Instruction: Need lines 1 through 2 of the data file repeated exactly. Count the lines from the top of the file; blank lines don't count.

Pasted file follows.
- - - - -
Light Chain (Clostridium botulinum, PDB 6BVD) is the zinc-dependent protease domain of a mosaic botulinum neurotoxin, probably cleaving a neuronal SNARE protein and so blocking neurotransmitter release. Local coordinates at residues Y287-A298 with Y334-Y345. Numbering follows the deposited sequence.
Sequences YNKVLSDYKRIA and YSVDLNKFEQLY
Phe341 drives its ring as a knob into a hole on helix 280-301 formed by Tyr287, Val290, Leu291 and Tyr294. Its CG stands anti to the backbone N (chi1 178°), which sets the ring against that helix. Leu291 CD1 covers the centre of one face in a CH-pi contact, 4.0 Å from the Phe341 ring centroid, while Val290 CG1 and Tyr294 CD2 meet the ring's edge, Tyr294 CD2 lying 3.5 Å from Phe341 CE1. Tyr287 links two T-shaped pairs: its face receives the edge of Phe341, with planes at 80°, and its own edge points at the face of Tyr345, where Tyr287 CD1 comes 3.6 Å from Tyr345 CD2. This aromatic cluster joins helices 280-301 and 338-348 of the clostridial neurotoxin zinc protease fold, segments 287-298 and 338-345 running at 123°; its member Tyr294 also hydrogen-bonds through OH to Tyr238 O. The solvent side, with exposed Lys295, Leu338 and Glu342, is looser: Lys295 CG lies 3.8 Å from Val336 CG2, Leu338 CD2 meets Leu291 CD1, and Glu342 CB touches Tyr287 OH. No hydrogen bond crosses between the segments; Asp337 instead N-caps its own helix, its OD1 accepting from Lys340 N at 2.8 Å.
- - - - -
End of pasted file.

Light Chain (Clostridium botulinum, PDB 6BVD) is the zinc-dependent protease domain of a mosaic botulinum neurotoxin, probably cleaving a neuronal SNARE protein and so blocking neurotransmitter release. Local coordinates at residues Y287-A298 with Y334-Y345. Numbering follows the deposited sequence.
Sequences YNKVLSDYKRIA and YSVDLNKFEQLY